Updated: Jun 29
Home health screening is becoming increasingly popular. In the advent of affordable home health screening devices (see below) more and more people are able to check and monitor important physiological biomarkers – such as blood pressure, resting heart rate and body composition (and even heart variability and blood cortisol levels).
This has empowered people to take control of their health. In addition, for many, it may have brought about a realisation of the importance of monitoring biomarkers so that decisive lifestyle interventions can be implemented in order to mitigate future health problems.
What do I mean by this?
Well, for example, let’s say that you decided to purchase a blood pressure monitor. When you first use it your blood pressure is at a healthy range (120/80) but over time creeps into pre-hypertensive range (125/85 – 134/90). This is a warning that you health is deteriorating and that you are a step or two away from high blood pressure – aka hypertension.
According to the NHS ‘if your blood pressure is too high it puts extra strain on your blood vessels, heart and other organs, such as the brain, kidney and eyes.’ This can lead to heart attacks, stroke and vascular dementia.
So, in a nutshell, ‘Screening is a way of finding out if people are at higher risk of a health problem, so that early treatment can be offered or information given to help them make informed decisions’ (NHS 2021).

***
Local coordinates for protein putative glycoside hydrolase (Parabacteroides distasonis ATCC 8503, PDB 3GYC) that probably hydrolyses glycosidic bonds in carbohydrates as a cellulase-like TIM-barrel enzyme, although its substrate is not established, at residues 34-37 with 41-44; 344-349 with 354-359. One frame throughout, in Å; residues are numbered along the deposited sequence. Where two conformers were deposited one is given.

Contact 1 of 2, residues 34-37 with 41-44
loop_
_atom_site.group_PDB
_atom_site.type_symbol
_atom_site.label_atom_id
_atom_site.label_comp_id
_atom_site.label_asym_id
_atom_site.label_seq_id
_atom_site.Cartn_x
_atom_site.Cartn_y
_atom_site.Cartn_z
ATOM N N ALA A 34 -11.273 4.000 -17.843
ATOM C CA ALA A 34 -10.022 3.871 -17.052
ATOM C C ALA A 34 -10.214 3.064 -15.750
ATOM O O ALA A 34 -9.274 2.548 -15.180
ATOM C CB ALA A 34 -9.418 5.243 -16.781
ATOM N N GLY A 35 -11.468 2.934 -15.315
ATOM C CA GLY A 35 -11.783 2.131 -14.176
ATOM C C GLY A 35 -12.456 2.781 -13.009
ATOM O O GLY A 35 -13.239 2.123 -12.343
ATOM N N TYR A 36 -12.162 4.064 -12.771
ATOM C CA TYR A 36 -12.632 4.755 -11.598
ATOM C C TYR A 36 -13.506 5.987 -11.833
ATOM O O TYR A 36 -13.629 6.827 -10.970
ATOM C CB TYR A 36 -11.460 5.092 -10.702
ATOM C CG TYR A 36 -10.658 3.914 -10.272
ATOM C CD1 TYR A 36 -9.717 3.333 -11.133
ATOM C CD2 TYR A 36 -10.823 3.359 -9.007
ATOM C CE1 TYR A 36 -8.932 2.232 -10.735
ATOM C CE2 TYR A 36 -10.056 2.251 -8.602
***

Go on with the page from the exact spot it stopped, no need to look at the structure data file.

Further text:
The benefits of conducting regular health screening include:
Screening can detect a health problem early, before you have developed any symptoms.
The early detection of burgeoning health problems not only enables you to seek medical intervention before something serious manifests, but also makes treatment more effective.
Screening can provide you with contemporary, actionable information regarding your current state of health.
Home screening enables near instant access to certain physiological biomarkers.
Regular screening enables you to track and monitor your health over time.
The information gleaned from screening can indicate what course of action is needed to be taken so as to avoid future health problems.
Habituating home screening will bring about a conscious awareness of your changing health.
(List adapted from: https://www.nhs.uk/conditions/nhs-screening)
A range of home health screens
Now we will take a look at a range of health screening methods. Each method is accompanied with a testing protocol (how to conduct the test), an overview of the physiological biomarker the method tests and relative strengths and weaknesses.
In addition, where applicable, certain methods feature a link to best testing equipment.
What is tested: Beats per minute – pulse rate/heart rate
Equipment needed: Heart Rate Monitor or Stopwatch